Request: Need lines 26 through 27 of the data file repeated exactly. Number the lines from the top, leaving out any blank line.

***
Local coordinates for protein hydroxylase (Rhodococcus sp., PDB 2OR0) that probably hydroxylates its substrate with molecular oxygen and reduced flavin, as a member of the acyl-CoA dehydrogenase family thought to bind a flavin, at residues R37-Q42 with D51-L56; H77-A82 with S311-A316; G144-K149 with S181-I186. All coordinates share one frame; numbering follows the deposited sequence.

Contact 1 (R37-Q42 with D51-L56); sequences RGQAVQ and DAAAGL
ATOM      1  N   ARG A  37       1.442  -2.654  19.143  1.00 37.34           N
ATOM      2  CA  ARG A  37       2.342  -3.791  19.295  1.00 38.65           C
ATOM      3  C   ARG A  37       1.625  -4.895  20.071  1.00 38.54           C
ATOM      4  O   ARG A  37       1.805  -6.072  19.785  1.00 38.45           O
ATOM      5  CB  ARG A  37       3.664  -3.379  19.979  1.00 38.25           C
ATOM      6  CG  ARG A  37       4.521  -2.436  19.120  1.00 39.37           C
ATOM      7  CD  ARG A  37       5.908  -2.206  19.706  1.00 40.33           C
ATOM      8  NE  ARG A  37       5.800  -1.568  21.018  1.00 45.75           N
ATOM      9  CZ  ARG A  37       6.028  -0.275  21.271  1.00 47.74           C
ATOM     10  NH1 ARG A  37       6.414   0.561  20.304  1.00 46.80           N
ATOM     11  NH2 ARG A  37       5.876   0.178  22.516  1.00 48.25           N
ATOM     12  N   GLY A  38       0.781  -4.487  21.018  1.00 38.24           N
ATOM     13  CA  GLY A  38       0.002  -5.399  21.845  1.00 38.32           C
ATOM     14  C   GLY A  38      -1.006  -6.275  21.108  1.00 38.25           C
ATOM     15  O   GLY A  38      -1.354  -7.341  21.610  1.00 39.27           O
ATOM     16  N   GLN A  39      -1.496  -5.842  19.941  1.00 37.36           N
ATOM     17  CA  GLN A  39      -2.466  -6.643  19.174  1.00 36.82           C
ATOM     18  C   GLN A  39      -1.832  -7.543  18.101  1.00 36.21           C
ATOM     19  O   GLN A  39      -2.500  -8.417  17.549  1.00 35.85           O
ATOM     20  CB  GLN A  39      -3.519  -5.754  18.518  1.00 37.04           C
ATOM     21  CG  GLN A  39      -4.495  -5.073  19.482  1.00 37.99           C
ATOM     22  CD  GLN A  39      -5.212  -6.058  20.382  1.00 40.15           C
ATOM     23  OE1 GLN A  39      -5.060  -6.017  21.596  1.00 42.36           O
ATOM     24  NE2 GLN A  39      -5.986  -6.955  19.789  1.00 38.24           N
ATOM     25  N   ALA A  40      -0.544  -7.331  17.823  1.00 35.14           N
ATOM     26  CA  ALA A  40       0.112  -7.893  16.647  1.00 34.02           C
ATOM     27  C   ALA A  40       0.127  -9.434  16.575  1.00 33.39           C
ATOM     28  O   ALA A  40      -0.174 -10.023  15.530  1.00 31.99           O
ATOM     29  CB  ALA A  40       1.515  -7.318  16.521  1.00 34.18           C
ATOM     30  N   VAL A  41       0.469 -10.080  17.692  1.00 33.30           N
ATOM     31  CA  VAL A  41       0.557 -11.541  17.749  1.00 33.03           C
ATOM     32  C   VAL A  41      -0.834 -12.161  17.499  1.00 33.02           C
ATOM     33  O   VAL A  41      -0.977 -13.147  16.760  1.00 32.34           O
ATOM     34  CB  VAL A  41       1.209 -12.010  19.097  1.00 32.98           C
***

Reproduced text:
ATOM     24  NE2 GLN A  39      -5.986  -6.955  19.789  1.00 38.24           N
ATOM     25  N   ALA A  40      -0.544  -7.331  17.823  1.00 35.14           N